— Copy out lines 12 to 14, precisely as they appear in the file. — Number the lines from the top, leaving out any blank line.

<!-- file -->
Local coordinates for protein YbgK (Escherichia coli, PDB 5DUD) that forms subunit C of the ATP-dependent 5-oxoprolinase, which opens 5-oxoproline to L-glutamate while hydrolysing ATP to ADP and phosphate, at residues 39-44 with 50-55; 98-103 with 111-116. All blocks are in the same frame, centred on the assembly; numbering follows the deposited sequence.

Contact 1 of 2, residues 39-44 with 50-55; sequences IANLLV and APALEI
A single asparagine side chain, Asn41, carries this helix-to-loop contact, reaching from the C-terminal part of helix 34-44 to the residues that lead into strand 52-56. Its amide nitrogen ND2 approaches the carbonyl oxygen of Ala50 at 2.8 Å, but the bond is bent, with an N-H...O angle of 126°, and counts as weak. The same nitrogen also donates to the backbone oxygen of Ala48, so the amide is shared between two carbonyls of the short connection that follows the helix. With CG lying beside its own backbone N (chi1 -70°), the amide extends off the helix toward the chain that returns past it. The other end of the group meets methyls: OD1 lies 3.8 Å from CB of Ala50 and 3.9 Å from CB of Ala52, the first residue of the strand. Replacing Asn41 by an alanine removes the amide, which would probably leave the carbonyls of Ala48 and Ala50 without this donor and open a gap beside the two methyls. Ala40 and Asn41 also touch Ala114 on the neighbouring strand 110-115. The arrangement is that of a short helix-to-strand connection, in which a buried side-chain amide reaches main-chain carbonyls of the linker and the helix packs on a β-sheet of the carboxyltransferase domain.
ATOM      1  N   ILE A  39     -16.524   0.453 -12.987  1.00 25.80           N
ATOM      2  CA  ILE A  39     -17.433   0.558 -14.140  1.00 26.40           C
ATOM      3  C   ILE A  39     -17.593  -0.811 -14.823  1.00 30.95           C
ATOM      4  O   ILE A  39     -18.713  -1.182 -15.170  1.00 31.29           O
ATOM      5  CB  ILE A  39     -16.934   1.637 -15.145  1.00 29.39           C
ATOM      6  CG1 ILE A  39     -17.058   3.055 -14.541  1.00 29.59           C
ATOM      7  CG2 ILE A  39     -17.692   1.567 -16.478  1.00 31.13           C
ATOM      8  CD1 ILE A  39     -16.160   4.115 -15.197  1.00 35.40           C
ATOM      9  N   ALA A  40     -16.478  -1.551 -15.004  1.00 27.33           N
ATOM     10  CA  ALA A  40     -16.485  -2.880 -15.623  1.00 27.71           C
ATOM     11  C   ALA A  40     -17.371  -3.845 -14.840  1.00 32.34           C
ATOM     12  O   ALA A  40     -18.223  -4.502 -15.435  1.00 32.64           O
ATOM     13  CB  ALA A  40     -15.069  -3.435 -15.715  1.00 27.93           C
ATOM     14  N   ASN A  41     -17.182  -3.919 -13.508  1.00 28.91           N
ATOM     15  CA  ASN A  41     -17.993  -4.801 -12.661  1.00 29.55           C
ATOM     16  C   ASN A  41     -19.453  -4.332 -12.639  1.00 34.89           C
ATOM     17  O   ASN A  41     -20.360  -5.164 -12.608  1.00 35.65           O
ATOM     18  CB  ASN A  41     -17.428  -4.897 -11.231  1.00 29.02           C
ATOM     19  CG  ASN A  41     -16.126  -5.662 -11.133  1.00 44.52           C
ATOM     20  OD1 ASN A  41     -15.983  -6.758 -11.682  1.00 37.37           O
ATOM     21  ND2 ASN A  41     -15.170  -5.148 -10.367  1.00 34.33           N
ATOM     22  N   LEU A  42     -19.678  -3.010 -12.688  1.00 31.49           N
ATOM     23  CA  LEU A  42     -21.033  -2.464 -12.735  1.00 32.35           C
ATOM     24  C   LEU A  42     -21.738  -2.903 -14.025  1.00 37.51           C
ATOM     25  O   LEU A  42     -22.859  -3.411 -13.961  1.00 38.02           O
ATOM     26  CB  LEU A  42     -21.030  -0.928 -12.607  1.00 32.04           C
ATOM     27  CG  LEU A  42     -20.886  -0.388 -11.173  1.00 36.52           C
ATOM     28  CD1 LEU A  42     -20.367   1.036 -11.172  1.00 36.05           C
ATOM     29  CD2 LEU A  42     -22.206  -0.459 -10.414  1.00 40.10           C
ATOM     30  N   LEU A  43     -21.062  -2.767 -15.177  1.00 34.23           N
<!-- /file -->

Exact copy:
ATOM      9  N   ALA A  40     -16.478  -1.551 -15.004  1.00 27.33           N
ATOM     10  CA  ALA A  40     -16.485  -2.880 -15.623  1.00 27.71           C
ATOM     11  C   ALA A  40     -17.371  -3.845 -14.840  1.00 32.34           C